Financial statements audited by an independent chartered accountant must be provided. These include: for the last three fiscal years- cash flow statements, statements of operations, and statements of stockholders equity and the profit and loss report of the franchisor.

These statements can be difficult to understand, so it is critically important to have your accountant review these financial statements in order to ascertain the financial strength or weakness of the franchisor.

To recap

Although it may be tempting for both franchisor and franchisee to rely on goodwill, ultimately it is only the contract that matters. Whatever the size or reputation of the franchisor, prospective franchisees should always expect a high-quality franchise agreement. As there is no standard format for a franchise agreement because the terms and conditions and operations vary from franchise to franchise and industry to industry, it must be tailored for specific and distinct requirements of each franchise system and if the franchisor has agreed upon something it should be in written and not in oral form.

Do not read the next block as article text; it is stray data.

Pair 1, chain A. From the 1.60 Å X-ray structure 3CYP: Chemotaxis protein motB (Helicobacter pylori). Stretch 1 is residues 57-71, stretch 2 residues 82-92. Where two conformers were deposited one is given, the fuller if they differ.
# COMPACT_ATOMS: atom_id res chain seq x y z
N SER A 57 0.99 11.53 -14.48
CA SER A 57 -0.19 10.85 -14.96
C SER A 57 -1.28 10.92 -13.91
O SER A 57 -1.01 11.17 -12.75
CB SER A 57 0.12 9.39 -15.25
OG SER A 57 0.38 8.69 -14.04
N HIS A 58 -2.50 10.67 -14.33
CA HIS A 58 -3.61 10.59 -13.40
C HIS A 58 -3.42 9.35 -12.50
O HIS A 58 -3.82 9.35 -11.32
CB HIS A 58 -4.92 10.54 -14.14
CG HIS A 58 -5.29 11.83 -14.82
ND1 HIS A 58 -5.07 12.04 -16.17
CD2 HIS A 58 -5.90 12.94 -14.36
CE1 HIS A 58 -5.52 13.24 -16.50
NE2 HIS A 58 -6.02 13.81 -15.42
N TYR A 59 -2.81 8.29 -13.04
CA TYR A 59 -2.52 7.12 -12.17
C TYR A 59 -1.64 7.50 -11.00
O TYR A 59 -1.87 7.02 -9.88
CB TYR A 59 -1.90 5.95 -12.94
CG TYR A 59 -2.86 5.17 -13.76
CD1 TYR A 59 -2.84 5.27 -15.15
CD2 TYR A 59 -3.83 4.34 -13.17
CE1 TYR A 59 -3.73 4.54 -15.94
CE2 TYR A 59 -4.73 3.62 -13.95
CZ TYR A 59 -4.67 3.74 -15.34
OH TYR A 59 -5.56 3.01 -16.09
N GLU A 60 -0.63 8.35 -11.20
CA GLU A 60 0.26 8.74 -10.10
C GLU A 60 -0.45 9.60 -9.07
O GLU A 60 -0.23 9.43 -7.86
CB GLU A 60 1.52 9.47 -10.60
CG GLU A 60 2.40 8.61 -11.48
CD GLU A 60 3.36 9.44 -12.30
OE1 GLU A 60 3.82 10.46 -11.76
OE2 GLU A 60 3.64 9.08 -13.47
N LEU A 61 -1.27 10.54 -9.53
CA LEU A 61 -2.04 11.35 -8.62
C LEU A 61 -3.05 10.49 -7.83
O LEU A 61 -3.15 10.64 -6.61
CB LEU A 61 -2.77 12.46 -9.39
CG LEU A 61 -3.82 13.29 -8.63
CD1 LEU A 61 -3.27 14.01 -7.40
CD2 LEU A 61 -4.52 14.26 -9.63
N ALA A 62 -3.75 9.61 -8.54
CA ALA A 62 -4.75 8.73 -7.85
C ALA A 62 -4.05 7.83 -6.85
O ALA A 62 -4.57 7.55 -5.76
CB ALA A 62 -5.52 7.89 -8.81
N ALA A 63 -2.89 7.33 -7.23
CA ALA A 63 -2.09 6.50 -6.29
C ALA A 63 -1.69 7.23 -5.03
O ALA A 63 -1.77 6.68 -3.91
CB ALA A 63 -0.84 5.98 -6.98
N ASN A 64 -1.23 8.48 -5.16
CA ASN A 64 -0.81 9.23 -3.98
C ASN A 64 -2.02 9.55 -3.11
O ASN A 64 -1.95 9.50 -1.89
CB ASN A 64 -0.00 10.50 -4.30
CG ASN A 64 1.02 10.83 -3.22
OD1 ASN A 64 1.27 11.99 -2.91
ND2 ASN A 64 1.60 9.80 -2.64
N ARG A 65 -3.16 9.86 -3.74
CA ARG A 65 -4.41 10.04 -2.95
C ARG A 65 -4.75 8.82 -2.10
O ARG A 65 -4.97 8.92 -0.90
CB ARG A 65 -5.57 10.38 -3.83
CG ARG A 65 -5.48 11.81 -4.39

This is in fact the crux of the matter. Like it or not, even the fairest of franchise agreements will contain clauses that could severely limit a franchisee's rights. Such clauses are not necessarily bad, but it is essential that you understand their meaning in legal terms. Remember, just because a franchise agreement is valuable to you doesn't mean you should sign it without question. Go over each and every provision carefully and be sure you understand why each section/clause has been included and how it will affect you. Make sure you understand all the stipulations in your agreement before sealing the deal.